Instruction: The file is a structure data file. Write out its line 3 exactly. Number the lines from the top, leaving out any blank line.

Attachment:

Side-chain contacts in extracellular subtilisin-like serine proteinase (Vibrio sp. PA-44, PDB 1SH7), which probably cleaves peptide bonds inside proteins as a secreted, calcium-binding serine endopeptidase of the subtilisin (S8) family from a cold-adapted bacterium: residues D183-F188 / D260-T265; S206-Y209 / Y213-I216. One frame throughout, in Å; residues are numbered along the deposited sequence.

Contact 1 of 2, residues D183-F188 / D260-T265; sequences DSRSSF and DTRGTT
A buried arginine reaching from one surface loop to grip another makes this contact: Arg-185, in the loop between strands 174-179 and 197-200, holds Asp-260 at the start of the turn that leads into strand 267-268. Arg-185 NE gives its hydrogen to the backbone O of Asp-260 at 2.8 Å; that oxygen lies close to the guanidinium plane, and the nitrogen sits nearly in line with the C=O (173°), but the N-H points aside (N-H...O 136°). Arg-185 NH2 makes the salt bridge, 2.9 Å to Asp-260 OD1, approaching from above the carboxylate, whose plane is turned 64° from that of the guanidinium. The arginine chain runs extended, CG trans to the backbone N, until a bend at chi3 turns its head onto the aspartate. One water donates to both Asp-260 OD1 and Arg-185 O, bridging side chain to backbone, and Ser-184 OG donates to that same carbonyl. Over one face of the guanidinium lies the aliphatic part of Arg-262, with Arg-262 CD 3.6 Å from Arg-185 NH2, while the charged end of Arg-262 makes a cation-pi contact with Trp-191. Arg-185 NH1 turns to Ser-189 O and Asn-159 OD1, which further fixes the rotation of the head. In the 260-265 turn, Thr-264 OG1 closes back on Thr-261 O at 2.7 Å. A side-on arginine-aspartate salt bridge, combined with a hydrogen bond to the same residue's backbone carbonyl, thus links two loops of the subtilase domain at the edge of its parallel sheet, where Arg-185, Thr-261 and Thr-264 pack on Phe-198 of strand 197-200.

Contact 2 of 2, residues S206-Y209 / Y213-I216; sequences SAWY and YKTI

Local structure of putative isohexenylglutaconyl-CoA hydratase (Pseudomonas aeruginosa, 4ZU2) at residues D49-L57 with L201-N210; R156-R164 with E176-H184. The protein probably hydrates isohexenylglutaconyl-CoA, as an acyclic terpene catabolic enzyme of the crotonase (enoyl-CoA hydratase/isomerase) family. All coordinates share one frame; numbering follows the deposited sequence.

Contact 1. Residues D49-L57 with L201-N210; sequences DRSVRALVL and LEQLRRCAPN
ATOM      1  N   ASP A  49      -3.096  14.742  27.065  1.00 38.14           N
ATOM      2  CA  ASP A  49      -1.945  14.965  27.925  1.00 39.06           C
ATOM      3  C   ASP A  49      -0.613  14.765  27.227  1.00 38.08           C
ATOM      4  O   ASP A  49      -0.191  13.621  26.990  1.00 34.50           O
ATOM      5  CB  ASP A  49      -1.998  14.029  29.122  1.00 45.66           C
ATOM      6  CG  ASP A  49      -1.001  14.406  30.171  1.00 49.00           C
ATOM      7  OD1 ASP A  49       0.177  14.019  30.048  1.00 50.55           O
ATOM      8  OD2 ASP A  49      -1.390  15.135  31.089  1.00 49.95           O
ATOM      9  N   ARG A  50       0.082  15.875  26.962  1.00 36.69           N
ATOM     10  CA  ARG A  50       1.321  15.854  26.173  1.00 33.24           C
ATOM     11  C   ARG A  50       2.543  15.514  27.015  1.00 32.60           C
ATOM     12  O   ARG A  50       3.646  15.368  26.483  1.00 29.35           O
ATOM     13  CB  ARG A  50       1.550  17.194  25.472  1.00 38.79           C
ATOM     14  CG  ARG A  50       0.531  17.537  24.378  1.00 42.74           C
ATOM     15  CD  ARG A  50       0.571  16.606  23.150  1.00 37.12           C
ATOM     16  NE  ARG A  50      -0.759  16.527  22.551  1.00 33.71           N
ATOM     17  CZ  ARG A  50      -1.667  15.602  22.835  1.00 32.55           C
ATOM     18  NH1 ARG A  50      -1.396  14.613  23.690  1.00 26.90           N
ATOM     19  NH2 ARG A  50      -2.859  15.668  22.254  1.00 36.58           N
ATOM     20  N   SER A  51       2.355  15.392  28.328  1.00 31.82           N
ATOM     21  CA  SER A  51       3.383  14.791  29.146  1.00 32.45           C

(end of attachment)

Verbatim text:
A buried arginine reaching from one surface loop to grip another makes this contact: Arg-185, in the loop between strands 174-179 and 197-200, holds Asp-260 at the start of the turn that leads into strand 267-268. Arg-185 NE gives its hydrogen to the backbone O of Asp-260 at 2.8 Å; that oxygen lies close to the guanidinium plane, and the nitrogen sits nearly in line with the C=O (173°), but the N-H points aside (N-H...O 136°). Arg-185 NH2 makes the salt bridge, 2.9 Å to Asp-260 OD1, approaching from above the carboxylate, whose plane is turned 64° from that of the guanidinium. The arginine chain runs extended, CG trans to the backbone N, until a bend at chi3 turns its head onto the aspartate. One water donates to both Asp-260 OD1 and Arg-185 O, bridging side chain to backbone, and Ser-184 OG donates to that same carbonyl. Over one face of the guanidinium lies the aliphatic part of Arg-262, with Arg-262 CD 3.6 Å from Arg-185 NH2, while the charged end of Arg-262 makes a cation-pi contact with Trp-191. Arg-185 NH1 turns to Ser-189 O and Asn-159 OD1, which further fixes the rotation of the head. In the 260-265 turn, Thr-264 OG1 closes back on Thr-261 O at 2.7 Å. A side-on arginine-aspartate salt bridge, combined with a hydrogen bond to the same residue's backbone carbonyl, thus links two loops of the subtilase domain at the edge of its parallel sheet, where Arg-185, Thr-261 and Thr-264 pack on Phe-198 of strand 197-200.